- devoted or dedicated to a deity or to some religious purpose; consecrated.
- entitled to veneration or religious respect by association with divinity or divine things; holy.
- pertaining to or connected with religion (opposed to secular or profane): sacred music; sacred books.
- reverently dedicated to some person, purpose, or object: a morning hour sacred to study.
- regarded with reverence: the sacred memory of a dead hero.
- secured against violation, infringement, etc., as by reverence or sense of right: sacred oaths; sacred rights.
- properly immune from violence, interference, etc., as a person or office.
Origin of sacred
Examples from the Web for sacredly
These guaranties must be sacredly preserved and wisely strengthened.
Their permanence is sacredly respected, and his faith therein is perfect.Nature
Ralph Waldo Emerson
Of course he knew; but it was a thing to be sacredly guarded.Marion's Faith.
That's all, except just a word or two that I keep too sacredly to tell even you.A Soldier of the Legion
C. N. Williamson
Believe in it, seek for it, and when it comes keep it as sacredly as love.'Moods
Louisa May Alcott
- exclusively devoted to a deity or to some religious ceremony or use; holy; consecrated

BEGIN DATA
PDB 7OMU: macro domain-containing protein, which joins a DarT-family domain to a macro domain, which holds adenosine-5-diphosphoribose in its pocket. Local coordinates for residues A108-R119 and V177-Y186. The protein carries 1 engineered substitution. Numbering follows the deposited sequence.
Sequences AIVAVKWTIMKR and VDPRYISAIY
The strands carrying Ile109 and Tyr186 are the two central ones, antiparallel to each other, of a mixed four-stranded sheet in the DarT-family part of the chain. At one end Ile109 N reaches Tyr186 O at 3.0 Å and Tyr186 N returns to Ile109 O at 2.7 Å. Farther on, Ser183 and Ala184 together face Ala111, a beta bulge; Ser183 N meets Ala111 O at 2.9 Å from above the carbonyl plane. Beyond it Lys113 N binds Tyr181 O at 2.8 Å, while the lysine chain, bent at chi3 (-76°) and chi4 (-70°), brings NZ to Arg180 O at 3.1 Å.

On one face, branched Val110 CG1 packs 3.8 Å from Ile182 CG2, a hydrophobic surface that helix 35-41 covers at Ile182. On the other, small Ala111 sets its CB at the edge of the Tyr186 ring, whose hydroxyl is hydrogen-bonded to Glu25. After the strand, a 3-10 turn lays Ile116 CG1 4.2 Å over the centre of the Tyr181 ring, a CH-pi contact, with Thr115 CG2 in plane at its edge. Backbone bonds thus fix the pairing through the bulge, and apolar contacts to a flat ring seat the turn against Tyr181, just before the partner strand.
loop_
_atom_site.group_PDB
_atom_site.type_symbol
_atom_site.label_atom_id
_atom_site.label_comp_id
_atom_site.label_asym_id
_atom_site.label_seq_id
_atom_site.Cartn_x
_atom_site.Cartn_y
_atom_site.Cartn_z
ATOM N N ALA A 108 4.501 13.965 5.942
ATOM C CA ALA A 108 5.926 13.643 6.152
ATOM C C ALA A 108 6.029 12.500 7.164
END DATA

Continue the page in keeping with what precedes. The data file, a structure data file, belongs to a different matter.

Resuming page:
- worthy of or regarded with reverence, awe, or respect
- protected by superstition or piety from irreligious actions
- connected with or intended for religious usesacred music
- dedicated to; in honour of
Word Origin and History for sacredly
late 14c., past participle adjective from obsolete verb sacren "to make holy" (c.1200), from Old French sacrer "consecrate, anoint, dedicate" (12c.) or directly from Latin sacrare "to make sacred, consecrate; hold sacred; immortalize; set apart, dedicate," from sacer (genitive sacri) "sacred, dedicated, holy, accursed," from Old Latin saceres, from PIE root *sak- "to sanctify." Buck groups it with Oscan sakrim, Umbrian sacra and calls it "a distinctive Italic group, without any clear outside connections." Related: Sacredness.
Nasalized form is sancire "make sacred, confirm, ratify, ordain." Sacred cow "object of Hindu veneration," is from 1891; figurative sense of "one who must not be criticized" is first recorded 1910, reflecting Western views of Hinduism. Sacred Heart "the heart of Jesus as an object of religious veneration" is from 1765.